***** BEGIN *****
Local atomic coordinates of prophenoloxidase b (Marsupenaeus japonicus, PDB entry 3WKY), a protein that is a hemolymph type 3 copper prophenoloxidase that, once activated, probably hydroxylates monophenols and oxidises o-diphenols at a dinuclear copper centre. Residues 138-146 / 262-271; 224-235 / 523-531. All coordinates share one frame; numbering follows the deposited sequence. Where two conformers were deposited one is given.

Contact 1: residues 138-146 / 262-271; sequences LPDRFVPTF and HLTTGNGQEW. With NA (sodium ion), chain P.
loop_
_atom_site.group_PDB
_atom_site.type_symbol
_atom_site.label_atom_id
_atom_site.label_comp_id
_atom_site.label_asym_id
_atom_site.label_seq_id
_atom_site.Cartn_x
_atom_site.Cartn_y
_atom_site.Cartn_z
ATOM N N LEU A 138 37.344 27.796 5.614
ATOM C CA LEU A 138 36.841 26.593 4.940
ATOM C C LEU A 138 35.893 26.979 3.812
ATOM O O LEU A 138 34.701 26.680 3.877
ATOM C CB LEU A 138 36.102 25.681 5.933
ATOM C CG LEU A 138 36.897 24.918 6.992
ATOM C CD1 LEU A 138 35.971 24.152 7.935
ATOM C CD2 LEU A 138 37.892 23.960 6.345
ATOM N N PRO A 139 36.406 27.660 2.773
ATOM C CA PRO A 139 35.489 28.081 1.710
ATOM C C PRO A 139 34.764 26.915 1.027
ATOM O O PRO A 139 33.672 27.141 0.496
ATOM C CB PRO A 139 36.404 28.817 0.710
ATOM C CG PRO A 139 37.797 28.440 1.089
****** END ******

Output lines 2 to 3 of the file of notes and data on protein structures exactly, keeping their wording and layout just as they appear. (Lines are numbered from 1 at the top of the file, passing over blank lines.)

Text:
Contact 1: residues 138-146 / 262-271; sequences LPDRFVPTF and HLTTGNGQEW. With NA (sodium ion), chain P.
loop_